Apple TV Plus launched on November 1st, 2019, but odds are that you (along with almost two-thirds of other Apple TV Plus customers) aren’t actually paying for it, thanks to Apple’s lengthy free trials. But Apple may have finally found the carrot to convince people to actually shell out their hard-earned cash for another streaming service: the upcoming second season of sleeper hit Ted Lasso, which is set to debut on TV Plus on July 23rd — just after Apple’s free subscriptions for its earliest customers end on July 1st.

It’s no secret that Apple TV Plus has a paying subscriber problem: as of January, research firm MoffettNathanson noted that approximately 62 percent of TV Plus subscribers are enjoying Apple’s free ride. The free trials for the service were originally intended to last a year, but Apple has kept extending them — first to February and then to July. The company still offers a free year for new customers, but July 1st will be the day that anyone who signed up at or shortly after launch runs out of time.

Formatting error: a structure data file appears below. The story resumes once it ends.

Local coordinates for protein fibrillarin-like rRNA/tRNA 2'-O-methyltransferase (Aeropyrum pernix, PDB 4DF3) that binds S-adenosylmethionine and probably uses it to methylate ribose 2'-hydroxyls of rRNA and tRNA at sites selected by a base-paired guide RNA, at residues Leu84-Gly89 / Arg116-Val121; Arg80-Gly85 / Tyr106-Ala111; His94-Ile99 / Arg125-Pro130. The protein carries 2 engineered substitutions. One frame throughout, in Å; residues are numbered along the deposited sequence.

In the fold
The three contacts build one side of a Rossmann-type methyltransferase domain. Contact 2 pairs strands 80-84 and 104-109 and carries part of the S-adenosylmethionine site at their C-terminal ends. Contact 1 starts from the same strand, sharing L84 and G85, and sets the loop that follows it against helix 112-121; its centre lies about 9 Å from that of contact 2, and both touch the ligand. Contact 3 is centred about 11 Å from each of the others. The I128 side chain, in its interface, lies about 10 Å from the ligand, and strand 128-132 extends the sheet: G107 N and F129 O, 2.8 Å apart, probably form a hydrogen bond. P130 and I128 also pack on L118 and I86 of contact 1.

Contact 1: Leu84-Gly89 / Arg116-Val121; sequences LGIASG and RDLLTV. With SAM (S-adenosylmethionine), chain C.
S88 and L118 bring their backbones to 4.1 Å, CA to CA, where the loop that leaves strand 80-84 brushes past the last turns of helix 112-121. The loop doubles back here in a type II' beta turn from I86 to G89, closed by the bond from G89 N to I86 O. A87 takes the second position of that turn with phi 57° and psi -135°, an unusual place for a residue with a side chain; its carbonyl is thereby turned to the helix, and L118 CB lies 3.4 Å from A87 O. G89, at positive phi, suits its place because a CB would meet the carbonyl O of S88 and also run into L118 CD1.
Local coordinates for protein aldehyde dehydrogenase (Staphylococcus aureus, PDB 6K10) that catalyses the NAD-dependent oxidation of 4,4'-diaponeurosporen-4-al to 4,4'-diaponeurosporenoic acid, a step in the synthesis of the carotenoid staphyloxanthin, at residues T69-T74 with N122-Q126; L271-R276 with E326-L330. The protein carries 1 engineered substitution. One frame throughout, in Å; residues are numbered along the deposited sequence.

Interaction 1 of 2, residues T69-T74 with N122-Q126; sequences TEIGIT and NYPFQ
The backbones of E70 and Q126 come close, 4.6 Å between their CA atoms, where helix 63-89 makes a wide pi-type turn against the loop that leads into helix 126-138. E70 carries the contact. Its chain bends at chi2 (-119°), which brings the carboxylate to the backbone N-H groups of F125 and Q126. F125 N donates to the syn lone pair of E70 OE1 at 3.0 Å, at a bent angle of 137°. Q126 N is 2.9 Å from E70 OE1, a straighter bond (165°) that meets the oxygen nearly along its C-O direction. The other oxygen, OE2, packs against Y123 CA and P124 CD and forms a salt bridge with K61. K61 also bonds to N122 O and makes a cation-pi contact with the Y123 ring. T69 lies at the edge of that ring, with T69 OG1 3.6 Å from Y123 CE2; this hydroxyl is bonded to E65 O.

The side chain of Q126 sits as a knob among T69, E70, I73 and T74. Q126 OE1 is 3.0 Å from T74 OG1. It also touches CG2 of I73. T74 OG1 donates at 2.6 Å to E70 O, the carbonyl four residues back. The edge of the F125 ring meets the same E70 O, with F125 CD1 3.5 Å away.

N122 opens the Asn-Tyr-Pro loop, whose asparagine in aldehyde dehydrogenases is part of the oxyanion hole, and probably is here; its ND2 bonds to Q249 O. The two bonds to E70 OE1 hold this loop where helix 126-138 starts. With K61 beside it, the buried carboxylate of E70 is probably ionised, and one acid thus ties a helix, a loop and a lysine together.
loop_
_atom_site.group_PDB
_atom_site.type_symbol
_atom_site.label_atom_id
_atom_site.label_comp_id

Apple has been trying to grow TV Plus into a hit, but some of its highest-profile shows (like The Morning Show or See) failed to be the big, breakout hits that Apple was hoping for. And the ongoing extensions of the free trial period have started to feel like Apple was fishing for a big enough hit to hook customers into signing up — and somehow, it seems that the wildly popular Ted Lasso might be it.

The first season of the show (which is based on a series of Jason Sudeikis commercials) debuted quietly last summer, but the charming cast, heartfelt storytelling, and sheer optimism of the series have resonated with fans in the past several months. It’s also won Apple some of its streaming service’s most prestigious awards, including a Golden Globe for Sudeikis’ role as the titular coach.

The show is by far the biggest hit for Apple’s service, which makes the upcoming second season Apple’s best shot for hooking subscribers. That’s especially true since Ted Lasso’s second season will offer 12 episodes, which could guarantee several months of customers given Apple’s weekly releases — enough, perhaps, for Apple to get subscribers on board with another big marquee show like Mythic Quest or its upcoming Foundation adaptation.